Ask someone to name the most unhittable pitch in baseball and you’re likely to get a variety of answers. Of course, unhittable is usually figurative. Even the nastiest offerings yield hits from time to time.
But so far this season, one pitcher has a pitch that is staking a literal claim to the title of most unhittable:
Lowest BA allowed on individual pitch type, 2022
Minimum 30 plate appearances ending on that pitch type
Patrick Sandoval’s changeup — .000
Nabil Crismatt’s changeup — .057
Corbin Burnes’ curveball — .067
Amir Garrett’s slider — .069
Tony Gonsolin’s slider — .071
Aaron Loup’s sinker — .071
Matt Foster’s four-seam fastball — .071
Highest strikeout rate on individual pitch type, SP, 2022
Minimum 25 plate appearances ending on that pitch type
Shohei Ohtani’s splitter — 61.5%
Patrick Sandoval’s changeup — 57.1%
Eric Lauer’s four-seam fastball — 56.1%
Shane McClanahan’s curveball — 51.9%
Germán Márquez’s knuckle-curve — 51.9%
More than half the time this season, when batters have swung at Sandoval’s changeup, they’ve missed. His 52.4% whiff rate on changeups is the seventh highest any hurler has registered on a single pitch type this season (min. 50 swings).
Sandoval’s changeup, which he throws almost exclusively to right-handed batters, is driving a breakout that began last season, but it wasn’t always his go-to pitch.
“I never thought it was like my best pitch. I always thought it was my curveball,” Sandoval told MLB.com’s Rhett Bollinger on Friday. “Growing up just seeing the big looper. But when I got to pro ball, it was changeup that was better than anything else.”
Selected by the Astros in the 11th round of the 2015 Draft out of Mission Viejo High School, which is a short drive from Angel Stadium, Sandoval was traded to the Halos for catcher Martín Maldonado in 2018. According to Sandoval, he started throwing his changeup more once he got to the Angels.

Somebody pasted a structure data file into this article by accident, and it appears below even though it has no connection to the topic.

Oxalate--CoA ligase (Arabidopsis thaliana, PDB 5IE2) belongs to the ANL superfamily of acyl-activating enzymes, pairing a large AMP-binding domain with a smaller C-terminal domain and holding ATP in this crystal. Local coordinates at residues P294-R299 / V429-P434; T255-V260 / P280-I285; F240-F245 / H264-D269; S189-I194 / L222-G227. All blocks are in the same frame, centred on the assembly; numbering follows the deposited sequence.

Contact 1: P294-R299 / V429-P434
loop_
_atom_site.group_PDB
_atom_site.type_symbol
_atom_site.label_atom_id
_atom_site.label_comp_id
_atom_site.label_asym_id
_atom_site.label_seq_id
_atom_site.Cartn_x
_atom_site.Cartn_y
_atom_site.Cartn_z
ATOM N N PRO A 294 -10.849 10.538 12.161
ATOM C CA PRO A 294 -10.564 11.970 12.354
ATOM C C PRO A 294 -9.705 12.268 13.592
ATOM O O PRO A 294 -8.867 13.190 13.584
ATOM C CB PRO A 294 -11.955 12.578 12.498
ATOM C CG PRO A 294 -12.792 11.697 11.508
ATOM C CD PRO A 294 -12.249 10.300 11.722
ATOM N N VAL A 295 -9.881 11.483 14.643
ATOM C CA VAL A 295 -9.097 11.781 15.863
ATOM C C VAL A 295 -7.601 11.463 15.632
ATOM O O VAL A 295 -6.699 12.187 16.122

“Yeah, I think my first outing [in the Angels organization], they kept swinging and missing at the changeup, so we just kept calling changeups and I just kept throwing changeups,” he said.
Sandoval made his MLB debut in 2019, but after posting a 5.33 ERA across 2019-20, he didn’t make the Angels’ Opening Day roster last season, and his first start of 2021 didn’t come until May 17. However, he recorded a 3.31 ERA and a 27.8% strikeout rate in his final 12 starts before a stress reaction in his back ended his season in August.
Healthy again, the 25-year-old has taken another step forward in 2022. He’ll enter his scheduled start Sunday against the A’s with a 2.03 ERA and 27 strikeouts over 26 2/3 innings. He has surrendered just three extra-base hits, none of them home runs, while facing 112 batters.
What’s surprising is that Sandoval is doing so well despite throwing a four-seam fastball that has been anything but unhittable. While his changeup has allowed the lowest average of any pitch type in MLB (min. 30 PAs ending on that pitch type), his four-seamer has yielded the highest, with opponents going 14-for-27 (.519) against it.
His changeup was a big part of his success last year as well, but he’s taken it to another level in 2022, with improvement in two key areas: